Reduced maintenance was a key goal of this specific project, so reducing the number of designs per shop by removing the mobile specific versions ended up yielding a net gain, however it wasn't without the occasional compromise.

Being on the receiving end of an external code review is kind of terrifying

One of our new customers required an external code review for the purposes of due diligence and corporate sign-off.

No matter how confident you think you are, a code review is always a nerve wracking experience. It had been a while since we'd had anything externally reviewed, and it was time to put our money where our mouth was.
We're happy to say we passed with flying colours, although with some low-priority suggestions to mull over.

It was interesting to read the review and disagree with some of the recommendations. For example, enforcing strict password complexity requirements may have been detrimental to overall security; the target users would have been more likely to reuse complex passwords they already remember (e.g. Active Directory credentials).

There's no such thing as 'perfect' in the arms race that is code security (something that the numerous public site breaches during 2015 should have reinforced to every developer, CTO, CEO, user, and well - everyone actually), but we we’re still really proud of our results.

Large-scale performance testing is fun

For many New Zealand businesses, load testing their web presence isn’t a priority. A brochure-ware site might take a few hundred visitors per week and so there’s really no need to test its performance under heavy load.

But what happens when a customer’s non-functional requirements include handling 5,000 concurrent users working through a process that writes to the database multiple times? Well, you get to do some fun load-testing with great simulation tools like Web Test Framework in Visual Studio 2015!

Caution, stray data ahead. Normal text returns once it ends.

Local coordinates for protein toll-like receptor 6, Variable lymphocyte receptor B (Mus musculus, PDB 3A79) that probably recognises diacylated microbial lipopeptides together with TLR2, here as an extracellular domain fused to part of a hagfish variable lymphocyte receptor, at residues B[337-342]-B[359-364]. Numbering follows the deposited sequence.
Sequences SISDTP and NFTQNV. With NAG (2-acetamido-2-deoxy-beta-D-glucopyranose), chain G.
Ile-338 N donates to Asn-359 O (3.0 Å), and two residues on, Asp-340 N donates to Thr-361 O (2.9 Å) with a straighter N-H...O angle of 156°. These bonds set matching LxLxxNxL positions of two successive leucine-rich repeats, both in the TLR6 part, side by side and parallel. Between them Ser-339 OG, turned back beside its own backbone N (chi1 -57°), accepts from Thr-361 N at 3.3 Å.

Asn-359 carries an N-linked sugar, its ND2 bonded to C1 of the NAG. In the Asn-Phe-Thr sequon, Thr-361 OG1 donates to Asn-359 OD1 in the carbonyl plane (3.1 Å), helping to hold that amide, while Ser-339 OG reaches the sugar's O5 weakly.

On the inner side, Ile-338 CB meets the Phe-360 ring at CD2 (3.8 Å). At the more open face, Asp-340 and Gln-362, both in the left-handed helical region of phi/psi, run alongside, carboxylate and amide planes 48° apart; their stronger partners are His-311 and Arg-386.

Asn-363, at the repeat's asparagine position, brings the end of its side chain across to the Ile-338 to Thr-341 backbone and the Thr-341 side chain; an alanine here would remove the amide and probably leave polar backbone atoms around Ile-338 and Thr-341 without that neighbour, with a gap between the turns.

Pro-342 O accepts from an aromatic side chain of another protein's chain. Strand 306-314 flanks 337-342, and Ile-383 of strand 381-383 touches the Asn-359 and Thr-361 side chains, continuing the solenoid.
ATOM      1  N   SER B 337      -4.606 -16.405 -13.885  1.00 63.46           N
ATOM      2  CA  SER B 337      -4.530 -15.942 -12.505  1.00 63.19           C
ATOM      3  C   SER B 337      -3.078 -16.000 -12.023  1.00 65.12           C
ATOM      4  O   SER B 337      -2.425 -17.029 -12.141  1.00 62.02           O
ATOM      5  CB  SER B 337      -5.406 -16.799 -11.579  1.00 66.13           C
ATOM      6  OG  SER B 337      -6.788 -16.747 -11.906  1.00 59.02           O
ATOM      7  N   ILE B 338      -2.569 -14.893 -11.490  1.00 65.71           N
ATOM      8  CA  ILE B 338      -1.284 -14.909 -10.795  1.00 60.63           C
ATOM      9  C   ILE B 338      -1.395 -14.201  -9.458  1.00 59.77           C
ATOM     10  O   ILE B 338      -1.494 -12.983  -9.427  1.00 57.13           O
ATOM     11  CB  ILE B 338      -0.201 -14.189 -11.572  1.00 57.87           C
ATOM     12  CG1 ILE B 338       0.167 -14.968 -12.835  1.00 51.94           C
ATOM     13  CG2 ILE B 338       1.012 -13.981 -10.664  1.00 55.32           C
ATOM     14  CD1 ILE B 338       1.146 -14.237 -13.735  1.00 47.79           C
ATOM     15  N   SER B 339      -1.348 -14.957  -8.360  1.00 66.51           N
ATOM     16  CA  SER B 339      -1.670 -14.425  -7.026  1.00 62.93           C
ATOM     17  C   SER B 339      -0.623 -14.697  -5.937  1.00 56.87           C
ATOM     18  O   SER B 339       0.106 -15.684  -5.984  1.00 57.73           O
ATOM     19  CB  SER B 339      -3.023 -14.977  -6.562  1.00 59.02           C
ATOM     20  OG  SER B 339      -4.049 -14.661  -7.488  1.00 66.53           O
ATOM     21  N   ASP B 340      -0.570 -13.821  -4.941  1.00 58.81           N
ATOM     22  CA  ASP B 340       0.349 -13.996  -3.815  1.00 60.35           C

We built the application with this kind of scalability in mind (multiple web servers, in-memory caching, middle-tier write queuing, optimized Entity Framework queries), but having hard numbers to back up our architecture was necessary.

After some back-and-forth with the infrastructure provider (kids, remember, SQL latency will kill you), we successfully tested up to 6,000 concurrent users with acceptable response times from the site. We stopped there because we were saturating our own outbound bandwidth and because 6,000 is a nice, round number.

The content problem doesn’t have a technical solution

We're often on the nagging end of things regarding web site content. Customers can be really slow to get their content ready so we can put a site live.

We refreshed our web site this year (you like the new design, right?), and it was interesting to be on the other end of the stick.
We were really in love with the visual work that our friends at Transformer Design had created for us, and we wanted to make sure that our content did justice to their shiny design.

The result of our desire to measure up meant that the process took a lot longer than we expected.

Lessons we learned:

  • Take advice from others, but have a single decision maker. Just like a design exercise, writing content by committee is something which will get frustrating very quickly.
  • Stop and consider your audience, and think about what you're trying to tell them. Make it easy for them to work out the differences between your offerings and to quickly find the things that they're looking for, such as contact information.
  • Less is more. Fine tune your language, keep it brief and to the point. If you want to write more lengthy pieces then start a blog instead.

Our customers are awesome

2015 has been a busy year for us, and as always I'd like to say thanks to our customers, partners, and friends for being part of it. The team is all looking forward to a well-earned break so we can recharge for 2016.

If there's anything above that has you interested, or if you'd just like to get in touch about a project (or projects) that you have in mind for 2016, then please drop us a line.

Our office is closed from the 23rd of December through to January the 11th, however limited support is available for urgent issues. Please follow the support procedures as normal if you need urgent help over the break.

Happy Holidays everyone!



This blog entry was posted @ Wednesday, December 30, 2015 10:37 AM | Feedback (0)